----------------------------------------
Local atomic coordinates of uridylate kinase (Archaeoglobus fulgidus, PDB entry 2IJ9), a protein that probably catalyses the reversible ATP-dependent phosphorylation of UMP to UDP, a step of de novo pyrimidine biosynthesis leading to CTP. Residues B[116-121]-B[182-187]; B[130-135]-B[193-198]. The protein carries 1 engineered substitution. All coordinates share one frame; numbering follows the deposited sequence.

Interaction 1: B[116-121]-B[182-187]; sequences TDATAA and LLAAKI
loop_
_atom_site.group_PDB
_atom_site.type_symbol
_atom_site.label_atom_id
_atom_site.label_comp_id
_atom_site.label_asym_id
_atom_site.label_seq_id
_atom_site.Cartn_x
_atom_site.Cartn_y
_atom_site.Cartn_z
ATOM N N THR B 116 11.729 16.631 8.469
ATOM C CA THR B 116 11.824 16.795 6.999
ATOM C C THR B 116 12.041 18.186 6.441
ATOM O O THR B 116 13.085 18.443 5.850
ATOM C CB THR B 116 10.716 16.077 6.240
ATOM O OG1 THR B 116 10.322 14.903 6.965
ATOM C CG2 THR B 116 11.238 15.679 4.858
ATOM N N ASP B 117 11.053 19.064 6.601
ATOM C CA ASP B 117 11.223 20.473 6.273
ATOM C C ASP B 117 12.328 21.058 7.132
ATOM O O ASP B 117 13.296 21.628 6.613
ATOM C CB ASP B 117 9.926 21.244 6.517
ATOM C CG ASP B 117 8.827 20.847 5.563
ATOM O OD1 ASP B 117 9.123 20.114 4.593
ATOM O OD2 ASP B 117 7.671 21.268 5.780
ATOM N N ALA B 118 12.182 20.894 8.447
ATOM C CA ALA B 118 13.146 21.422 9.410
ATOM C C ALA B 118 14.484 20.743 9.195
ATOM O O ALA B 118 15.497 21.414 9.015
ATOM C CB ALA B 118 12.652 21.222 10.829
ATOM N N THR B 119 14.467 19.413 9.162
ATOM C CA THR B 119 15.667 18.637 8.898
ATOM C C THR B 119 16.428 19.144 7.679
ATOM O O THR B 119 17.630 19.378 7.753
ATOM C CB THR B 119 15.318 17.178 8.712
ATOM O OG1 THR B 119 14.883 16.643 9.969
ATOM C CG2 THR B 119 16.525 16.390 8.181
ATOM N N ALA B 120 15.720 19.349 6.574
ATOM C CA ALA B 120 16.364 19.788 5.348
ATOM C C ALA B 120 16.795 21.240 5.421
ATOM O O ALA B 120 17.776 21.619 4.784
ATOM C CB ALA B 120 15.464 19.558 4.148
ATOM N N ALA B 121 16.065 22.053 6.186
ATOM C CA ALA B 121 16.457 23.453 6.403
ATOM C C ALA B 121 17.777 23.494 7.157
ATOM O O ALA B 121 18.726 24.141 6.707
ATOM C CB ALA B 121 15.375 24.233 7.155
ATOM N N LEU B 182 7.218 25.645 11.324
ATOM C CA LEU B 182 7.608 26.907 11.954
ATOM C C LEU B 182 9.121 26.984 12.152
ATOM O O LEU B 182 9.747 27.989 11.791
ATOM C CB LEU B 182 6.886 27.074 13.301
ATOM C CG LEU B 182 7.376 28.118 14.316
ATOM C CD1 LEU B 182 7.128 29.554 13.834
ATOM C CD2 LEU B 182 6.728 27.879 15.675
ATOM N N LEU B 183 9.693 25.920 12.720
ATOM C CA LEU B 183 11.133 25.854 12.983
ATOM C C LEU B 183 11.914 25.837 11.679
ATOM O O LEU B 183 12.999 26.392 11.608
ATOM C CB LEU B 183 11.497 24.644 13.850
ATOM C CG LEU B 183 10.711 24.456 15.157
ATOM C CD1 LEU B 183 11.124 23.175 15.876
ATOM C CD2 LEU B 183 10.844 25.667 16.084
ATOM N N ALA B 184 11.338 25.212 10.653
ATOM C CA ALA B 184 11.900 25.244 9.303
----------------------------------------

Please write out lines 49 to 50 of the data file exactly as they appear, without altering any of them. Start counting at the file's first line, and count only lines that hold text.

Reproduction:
ATOM C CB ALA B 121 15.375 24.233 7.155
ATOM N N LEU B 182 7.218 25.645 11.324